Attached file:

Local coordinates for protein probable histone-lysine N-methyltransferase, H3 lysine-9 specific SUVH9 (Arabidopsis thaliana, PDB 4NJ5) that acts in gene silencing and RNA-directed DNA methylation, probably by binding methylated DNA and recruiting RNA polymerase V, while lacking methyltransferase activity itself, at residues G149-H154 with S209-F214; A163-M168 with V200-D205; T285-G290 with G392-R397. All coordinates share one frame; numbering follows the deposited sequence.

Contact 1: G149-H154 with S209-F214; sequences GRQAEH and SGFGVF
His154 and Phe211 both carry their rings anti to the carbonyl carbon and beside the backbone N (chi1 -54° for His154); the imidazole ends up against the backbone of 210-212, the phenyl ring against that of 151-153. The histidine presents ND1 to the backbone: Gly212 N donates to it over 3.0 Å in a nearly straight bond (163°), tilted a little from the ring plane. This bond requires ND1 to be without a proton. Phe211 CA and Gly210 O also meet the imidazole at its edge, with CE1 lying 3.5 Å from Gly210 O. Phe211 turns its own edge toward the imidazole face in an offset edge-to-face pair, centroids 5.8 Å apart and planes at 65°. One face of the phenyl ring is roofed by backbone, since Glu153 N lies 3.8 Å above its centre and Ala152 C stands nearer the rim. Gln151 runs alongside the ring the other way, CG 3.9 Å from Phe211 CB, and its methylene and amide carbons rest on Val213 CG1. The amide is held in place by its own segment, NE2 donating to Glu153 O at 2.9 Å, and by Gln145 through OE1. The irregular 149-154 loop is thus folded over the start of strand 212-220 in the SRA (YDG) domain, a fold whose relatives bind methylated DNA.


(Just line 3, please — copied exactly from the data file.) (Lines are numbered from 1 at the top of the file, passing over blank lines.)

His154 and Phe211 both carry their rings anti to the carbonyl carbon and beside the backbone N (chi1 -54° for His154); the imidazole ends up against the backbone of 210-212, the phenyl ring against that of 151-153. The histidine presents ND1 to the backbone: Gly212 N donates to it over 3.0 Å in a nearly straight bond (163°), tilted a little from the ring plane. This bond requires ND1 to be without a proton. Phe211 CA and Gly210 O also meet the imidazole at its edge, with CE1 lying 3.5 Å from Gly210 O. Phe211 turns its own edge toward the imidazole face in an offset edge-to-face pair, centroids 5.8 Å apart and planes at 65°. One face of the phenyl ring is roofed by backbone, since Glu153 N lies 3.8 Å above its centre and Ala152 C stands nearer the rim. Gln151 runs alongside the ring the other way, CG 3.9 Å from Phe211 CB, and its methylene and amide carbons rest on Val213 CG1. The amide is held in place by its own segment, NE2 donating to Glu153 O at 2.9 Å, and by Gln145 through OE1. The irregular 149-154 loop is thus folded over the start of strand 212-220 in the SRA (YDG) domain, a fold whose relatives bind methylated DNA.